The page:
• Based on your post, however, it seems like you have financial support from your parents to have the freedom to do what you’d like to in the gap year. If you’re passionate about math, then keep doing more math. Commented May 16, 2020 at 6:07
  • @GrayLiterature Thanks for your response. Yes, I'll be in reasonable financial shape to stay home for 8-12 months.
    – user124188
    Commented May 16, 2020 at 6:09
  • If your home life is creating difficulties for you, then I would expect (admittedly with ignorance of the details) taking a gap year would make that worse, not better. The sooner you graduate, the sooner you have economic tools to improve your home life. This isn't the easiest time to find a job, either. Commented May 16, 2020 at 8:45

2 Answers 2


With the COVID pandemic affecting a lot of ways of life, graduate department adcoms are more likely to be understanding of certain abnormalities in transcripts and such when they review them, at least in the immediate upcoming cycles. These can include having to take classes P/F, as some schools have switched to that grading model as a result of having to go entirely online. In general also, I don't believe that taking over four years to finish undergrad will be a liability either; even in normal circumstances, things can happen that graduate department adcoms will also understand, such as major changes, having to retake classes after a dismal year, etc.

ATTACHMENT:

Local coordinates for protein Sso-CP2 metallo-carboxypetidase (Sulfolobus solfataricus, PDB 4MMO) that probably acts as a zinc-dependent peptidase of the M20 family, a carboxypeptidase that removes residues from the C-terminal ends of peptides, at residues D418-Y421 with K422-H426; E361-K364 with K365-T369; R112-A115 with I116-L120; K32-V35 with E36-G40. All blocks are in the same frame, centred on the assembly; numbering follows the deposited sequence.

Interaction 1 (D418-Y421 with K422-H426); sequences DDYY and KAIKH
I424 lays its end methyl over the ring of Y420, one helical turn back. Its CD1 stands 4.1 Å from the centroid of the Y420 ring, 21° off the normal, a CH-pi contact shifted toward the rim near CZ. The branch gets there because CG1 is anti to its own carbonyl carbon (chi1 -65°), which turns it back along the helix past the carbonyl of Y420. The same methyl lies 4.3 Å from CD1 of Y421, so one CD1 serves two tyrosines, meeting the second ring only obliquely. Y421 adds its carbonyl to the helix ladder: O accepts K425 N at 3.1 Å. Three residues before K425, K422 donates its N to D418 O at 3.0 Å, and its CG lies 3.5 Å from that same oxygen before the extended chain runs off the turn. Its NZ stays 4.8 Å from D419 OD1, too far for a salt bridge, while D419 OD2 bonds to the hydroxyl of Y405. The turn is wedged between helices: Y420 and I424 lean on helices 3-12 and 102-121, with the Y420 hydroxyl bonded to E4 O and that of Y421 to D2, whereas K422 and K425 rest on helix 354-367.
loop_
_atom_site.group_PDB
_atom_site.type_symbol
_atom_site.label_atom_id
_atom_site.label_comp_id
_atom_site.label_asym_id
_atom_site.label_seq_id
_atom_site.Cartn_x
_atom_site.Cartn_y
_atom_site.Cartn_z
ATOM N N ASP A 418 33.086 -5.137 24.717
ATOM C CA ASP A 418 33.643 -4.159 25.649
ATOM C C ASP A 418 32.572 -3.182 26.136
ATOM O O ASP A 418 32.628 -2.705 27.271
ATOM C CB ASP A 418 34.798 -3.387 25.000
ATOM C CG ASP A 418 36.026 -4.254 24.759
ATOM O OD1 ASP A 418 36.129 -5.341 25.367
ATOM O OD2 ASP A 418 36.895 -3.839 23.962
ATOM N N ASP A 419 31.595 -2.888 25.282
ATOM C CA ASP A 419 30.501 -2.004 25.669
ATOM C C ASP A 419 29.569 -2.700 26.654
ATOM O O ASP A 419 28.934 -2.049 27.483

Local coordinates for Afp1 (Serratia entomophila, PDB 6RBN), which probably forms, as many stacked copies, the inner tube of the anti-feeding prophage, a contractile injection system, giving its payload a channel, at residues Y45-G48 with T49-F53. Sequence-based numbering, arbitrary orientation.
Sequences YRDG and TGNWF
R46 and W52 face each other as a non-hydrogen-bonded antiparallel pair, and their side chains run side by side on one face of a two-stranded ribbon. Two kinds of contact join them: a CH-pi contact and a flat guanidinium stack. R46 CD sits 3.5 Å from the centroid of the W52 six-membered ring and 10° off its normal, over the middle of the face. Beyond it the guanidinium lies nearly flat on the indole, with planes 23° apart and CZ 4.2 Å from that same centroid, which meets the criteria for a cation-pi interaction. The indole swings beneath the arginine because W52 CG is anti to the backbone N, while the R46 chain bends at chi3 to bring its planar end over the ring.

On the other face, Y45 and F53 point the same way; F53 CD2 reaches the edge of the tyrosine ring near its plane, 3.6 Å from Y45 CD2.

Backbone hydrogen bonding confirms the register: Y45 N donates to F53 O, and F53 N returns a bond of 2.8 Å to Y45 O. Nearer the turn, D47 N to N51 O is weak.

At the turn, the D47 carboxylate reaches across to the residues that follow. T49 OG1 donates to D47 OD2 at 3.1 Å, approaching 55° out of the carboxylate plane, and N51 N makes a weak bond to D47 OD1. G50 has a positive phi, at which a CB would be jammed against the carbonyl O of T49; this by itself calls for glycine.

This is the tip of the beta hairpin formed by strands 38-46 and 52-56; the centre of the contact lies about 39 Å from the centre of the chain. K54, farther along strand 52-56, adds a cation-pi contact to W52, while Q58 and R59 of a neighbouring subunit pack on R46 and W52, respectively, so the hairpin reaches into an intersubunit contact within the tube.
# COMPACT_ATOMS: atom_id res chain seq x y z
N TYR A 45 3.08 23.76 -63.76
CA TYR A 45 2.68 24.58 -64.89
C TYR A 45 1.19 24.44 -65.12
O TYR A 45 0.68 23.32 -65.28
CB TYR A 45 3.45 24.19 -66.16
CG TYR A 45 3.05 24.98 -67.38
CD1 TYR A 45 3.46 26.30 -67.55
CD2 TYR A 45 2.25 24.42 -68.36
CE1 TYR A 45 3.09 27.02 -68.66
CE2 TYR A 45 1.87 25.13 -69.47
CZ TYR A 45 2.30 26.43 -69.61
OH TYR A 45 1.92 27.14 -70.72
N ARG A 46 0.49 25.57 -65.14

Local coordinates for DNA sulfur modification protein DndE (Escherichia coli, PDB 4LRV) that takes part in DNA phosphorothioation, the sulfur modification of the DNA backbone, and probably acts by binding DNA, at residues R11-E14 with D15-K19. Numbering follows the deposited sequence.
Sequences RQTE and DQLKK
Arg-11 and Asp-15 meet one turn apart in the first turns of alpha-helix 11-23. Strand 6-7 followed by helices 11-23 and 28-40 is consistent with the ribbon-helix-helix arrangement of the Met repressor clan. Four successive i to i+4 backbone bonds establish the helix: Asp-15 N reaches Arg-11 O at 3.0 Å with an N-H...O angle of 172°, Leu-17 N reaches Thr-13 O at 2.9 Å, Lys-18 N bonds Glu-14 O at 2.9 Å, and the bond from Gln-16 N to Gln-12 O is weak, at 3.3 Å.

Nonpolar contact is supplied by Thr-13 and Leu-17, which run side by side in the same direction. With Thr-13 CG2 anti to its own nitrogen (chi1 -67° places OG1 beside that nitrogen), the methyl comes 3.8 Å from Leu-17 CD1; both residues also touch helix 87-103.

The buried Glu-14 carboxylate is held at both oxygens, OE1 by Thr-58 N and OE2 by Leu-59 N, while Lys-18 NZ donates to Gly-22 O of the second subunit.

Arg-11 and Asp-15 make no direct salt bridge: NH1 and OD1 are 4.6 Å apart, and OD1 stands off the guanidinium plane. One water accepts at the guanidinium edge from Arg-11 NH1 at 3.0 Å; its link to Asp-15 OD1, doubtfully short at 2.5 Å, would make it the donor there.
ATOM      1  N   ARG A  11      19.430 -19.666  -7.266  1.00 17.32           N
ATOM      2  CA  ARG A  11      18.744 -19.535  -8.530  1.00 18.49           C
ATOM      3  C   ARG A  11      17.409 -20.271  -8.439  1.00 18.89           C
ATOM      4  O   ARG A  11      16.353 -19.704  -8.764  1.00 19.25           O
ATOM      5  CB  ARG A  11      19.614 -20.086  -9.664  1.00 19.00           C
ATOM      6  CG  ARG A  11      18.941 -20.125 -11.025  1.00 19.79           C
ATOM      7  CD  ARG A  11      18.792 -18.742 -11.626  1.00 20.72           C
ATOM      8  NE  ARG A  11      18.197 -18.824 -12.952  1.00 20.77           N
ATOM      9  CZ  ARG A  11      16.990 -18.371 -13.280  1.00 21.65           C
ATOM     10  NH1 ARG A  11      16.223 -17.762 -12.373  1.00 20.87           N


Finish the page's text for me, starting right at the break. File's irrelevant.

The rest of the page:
That said, you will have a gap in your CV come application time, hence the term "gap year." While you could take a break and "do nothing," a better use of the gap year/semester would be, as you said, to find work or attempt to do a (preferably research) internship. Most are in the summer, but there are a few, especially in industry, that will take on students for the regular semester. You mentioned your home environment is difficult, so especially if the pandemic situation improves enough, why not take the time to try and gain experience that could be relevant come time to apply to graduate programs? If anything, do something that you could brag about to adcoms or your friends rather than spend the semester doing nothing.

Overall though, I do feel that taking a gap semester/year could be beneficial in this case. Especially if you have just gone through a relatively stressful semester, you could use a longer break before going back into school.